When Stoney Creek treefrogs (Litoria lesueuri) mate, hundreds of males congregate around three or four females. In contrast to their normal olive drab, the much smaller and more numerous males display their state of excitement by becoming brilliant bright yellow.
I have never seen any any nocturnal snakes avail themselves of these veritable smorgasborgs; perhaps the treefrogs are poisonous. The Keelback or Freshwater Snake (Tropidonophis mairii) however, is diurnal and can tolerate the toxins of young cane toads (Bufo marinas) and also Stoney Creek treefrogs, if captured during the day.
In this media release from Sydney University, strategic behaviour of frogs and snakes reveals an unexpected sophistication:
When dinner is dangerous
Normally, when a snake meets a frog it is the frog that must fear for its life. But in the tropics of Australia there are several frog species that can turn the tables on their attacker.
The marbled frog produces a strong glue when bitten by a snake, making the frog difficult to handle. Dahl’s aquatic frog uses a different tactic, producing a potent poison that can kill a snake attempting to swallow it.
In a recent article in The American Naturalist Ben Phillips and Richards Shine from the University of Sydney show that one species of Australian snake has developed an ingenious trick for dealing with these dangerous prey items. The northern death adder is a highly venomous front-fanged snake native to the same floodplains inhabited by these dangerous frogs. By examining snake feeding behaviour, Phillips and Shine found that death adders not only know that these frog species are dangerous, but they recognize which species they are attacking and deal with them appropriately.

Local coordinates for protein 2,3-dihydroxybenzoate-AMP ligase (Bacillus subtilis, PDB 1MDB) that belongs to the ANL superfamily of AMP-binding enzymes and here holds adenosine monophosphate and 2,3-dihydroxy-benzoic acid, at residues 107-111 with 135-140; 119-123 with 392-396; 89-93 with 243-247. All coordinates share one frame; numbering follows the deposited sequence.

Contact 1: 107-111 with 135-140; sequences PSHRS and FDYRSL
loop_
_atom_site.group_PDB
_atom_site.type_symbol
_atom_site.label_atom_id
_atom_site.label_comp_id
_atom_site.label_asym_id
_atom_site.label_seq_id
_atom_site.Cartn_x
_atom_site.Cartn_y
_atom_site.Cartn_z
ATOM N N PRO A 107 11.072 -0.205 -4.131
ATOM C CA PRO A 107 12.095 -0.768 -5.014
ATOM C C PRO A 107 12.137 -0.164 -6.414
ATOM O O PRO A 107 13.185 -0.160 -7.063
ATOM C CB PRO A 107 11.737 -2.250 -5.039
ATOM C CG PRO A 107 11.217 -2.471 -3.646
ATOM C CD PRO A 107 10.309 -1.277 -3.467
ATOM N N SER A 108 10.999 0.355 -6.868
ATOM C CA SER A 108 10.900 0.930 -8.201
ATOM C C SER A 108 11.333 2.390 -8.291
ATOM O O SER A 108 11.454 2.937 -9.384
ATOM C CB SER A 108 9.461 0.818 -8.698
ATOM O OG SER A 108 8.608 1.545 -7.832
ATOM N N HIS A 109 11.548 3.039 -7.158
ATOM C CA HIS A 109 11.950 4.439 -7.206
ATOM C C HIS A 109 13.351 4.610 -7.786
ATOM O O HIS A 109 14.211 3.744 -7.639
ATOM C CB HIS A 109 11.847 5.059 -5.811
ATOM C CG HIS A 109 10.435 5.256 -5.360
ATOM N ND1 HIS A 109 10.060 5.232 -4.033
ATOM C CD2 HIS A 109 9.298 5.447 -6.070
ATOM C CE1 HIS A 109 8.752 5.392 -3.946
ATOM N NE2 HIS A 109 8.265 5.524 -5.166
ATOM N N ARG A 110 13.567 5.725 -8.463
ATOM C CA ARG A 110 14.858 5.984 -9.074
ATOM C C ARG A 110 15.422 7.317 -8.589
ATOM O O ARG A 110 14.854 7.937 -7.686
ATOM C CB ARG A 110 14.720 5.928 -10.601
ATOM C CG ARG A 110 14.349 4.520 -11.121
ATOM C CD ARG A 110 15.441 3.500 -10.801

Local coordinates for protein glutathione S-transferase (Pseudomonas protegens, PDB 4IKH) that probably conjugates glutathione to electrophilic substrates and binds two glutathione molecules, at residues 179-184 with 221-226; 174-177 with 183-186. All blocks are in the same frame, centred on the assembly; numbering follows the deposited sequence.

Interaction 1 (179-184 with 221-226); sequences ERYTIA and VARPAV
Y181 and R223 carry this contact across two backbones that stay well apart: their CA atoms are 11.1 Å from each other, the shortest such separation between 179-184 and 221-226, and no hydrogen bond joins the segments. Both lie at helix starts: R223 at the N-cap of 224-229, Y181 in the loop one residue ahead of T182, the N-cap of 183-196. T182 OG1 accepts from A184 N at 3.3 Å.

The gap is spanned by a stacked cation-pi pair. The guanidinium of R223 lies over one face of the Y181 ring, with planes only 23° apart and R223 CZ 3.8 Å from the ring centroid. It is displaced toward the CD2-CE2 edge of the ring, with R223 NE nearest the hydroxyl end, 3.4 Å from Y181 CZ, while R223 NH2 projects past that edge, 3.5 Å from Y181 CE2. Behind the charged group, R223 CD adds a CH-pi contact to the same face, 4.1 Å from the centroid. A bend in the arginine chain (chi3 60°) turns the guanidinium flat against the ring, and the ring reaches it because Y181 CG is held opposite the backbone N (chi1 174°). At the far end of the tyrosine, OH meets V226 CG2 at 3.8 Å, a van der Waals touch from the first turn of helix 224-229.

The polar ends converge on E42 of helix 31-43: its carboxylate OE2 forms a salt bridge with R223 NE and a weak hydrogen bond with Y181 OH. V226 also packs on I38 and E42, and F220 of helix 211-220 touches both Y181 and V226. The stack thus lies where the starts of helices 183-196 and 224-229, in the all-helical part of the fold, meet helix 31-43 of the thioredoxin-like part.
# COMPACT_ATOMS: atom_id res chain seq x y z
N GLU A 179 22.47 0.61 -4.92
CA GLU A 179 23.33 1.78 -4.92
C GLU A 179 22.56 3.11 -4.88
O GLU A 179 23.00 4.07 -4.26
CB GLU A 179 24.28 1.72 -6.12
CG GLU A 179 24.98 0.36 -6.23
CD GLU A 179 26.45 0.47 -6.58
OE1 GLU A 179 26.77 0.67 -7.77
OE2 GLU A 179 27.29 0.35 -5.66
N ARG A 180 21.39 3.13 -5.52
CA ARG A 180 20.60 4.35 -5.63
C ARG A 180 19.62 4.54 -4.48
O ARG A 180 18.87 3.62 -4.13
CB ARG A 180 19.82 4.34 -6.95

How do the snakes deal with these toxic prey? The answer is simple: by biting and then waiting. The adders simply bite then eat non-toxic frogs, but dangerous frogs are bitten, envenomated and then released. By waiting for the toxic frogs to die, and then waiting for the toxin to degrade, predatory snakes can effectively dodge the toxic frog bullet.
Intriguingly, the snakes recognize which kind of prey they are dealing with: the glue of marbled frogs takes about ten minutes to lose potency and so snakes wait about 12 minutes after biting this frog before eating it. The toxin in Dahl’s aquatic frog takes longer (about 30 minutes) to lose potency. Thus, adders delay swallowing for 30-40 minutes after biting and releasing these frogs.
In evolutionary terms, the snake’s strategy of “bite, release, and wait” is unbeatable by the frogs. Although prey often evolve ways of overcoming predator tactics, the frogs can’t do so in this case – because the snake’s strategy only becomes effective after the frog has died. Natural selection ceases to operate on an individual after that individual’s death, so frogs will probably never evolve toxins that last longer in response to the snake’s tactic. Thus, this waiting strategy is likely to be stable and unbeatable over evolutionary time.
“The common assumption is that snakes are pretty stupid, and to them a frog is a frog. But here we see a snake that effectively discriminates between frog species and then deals with each species in an appropriate manner. If dinner can kill you, you have to be careful,” said Dr Phillips.